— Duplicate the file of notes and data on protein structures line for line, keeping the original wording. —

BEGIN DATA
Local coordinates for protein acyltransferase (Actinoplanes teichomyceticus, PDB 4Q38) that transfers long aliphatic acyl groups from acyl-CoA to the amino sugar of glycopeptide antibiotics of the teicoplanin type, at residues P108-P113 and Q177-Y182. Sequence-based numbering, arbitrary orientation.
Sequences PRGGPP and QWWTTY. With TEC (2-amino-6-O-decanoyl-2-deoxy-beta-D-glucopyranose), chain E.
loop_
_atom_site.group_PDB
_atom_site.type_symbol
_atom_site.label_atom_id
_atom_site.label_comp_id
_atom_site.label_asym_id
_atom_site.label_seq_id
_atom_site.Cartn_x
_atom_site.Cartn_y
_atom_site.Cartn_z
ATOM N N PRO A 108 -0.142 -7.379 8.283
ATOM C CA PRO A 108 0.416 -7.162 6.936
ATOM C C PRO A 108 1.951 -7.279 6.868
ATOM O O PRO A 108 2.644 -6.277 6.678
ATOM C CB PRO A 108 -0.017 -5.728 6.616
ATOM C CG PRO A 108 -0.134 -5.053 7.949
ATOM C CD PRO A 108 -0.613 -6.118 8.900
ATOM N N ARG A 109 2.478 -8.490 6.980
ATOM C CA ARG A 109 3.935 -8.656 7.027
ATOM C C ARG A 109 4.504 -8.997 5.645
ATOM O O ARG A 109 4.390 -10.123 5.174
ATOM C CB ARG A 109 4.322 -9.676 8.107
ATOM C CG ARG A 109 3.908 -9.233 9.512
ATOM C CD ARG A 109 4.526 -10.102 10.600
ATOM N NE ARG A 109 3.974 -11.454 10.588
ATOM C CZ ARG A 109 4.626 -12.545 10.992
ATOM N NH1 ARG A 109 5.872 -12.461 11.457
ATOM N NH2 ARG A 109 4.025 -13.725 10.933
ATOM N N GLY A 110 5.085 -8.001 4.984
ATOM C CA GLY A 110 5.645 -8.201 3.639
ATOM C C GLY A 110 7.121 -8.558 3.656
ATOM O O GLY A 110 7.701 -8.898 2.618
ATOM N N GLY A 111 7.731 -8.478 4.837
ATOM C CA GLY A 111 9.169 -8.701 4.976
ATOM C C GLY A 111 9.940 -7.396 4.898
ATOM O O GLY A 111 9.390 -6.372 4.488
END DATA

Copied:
Local coordinates for protein acyltransferase (Actinoplanes teichomyceticus, PDB 4Q38) that transfers long aliphatic acyl groups from acyl-CoA to the amino sugar of glycopeptide antibiotics of the teicoplanin type, at residues P108-P113 and Q177-Y182. Sequence-based numbering, arbitrary orientation.
Sequences PRGGPP and QWWTTY. With TEC (2-amino-6-O-decanoyl-2-deoxy-beta-D-glucopyranose), chain E.
loop_
_atom_site.group_PDB
_atom_site.type_symbol
_atom_site.label_atom_id
_atom_site.label_comp_id
_atom_site.label_asym_id
_atom_site.label_seq_id
_atom_site.Cartn_x
_atom_site.Cartn_y
_atom_site.Cartn_z
ATOM N N PRO A 108 -0.142 -7.379 8.283
ATOM C CA PRO A 108 0.416 -7.162 6.936
ATOM C C PRO A 108 1.951 -7.279 6.868
ATOM O O PRO A 108 2.644 -6.277 6.678
ATOM C CB PRO A 108 -0.017 -5.728 6.616
ATOM C CG PRO A 108 -0.134 -5.053 7.949
ATOM C CD PRO A 108 -0.613 -6.118 8.900
ATOM N N ARG A 109 2.478 -8.490 6.980
ATOM C CA ARG A 109 3.935 -8.656 7.027
ATOM C C ARG A 109 4.504 -8.997 5.645
ATOM O O ARG A 109 4.390 -10.123 5.174
ATOM C CB ARG A 109 4.322 -9.676 8.107
ATOM C CG ARG A 109 3.908 -9.233 9.512
ATOM C CD ARG A 109 4.526 -10.102 10.600
ATOM N NE ARG A 109 3.974 -11.454 10.588
ATOM C CZ ARG A 109 4.626 -12.545 10.992
ATOM N NH1 ARG A 109 5.872 -12.461 11.457
ATOM N NH2 ARG A 109 4.025 -13.725 10.933
ATOM N N GLY A 110 5.085 -8.001 4.984
ATOM C CA GLY A 110 5.645 -8.201 3.639
ATOM C C GLY A 110 7.121 -8.558 3.656
ATOM O O GLY A 110 7.701 -8.898 2.618
ATOM N N GLY A 111 7.731 -8.478 4.837
ATOM C CA GLY A 111 9.169 -8.701 4.976
ATOM C C GLY A 111 9.940 -7.396 4.898
ATOM O O GLY A 111 9.390 -6.372 4.488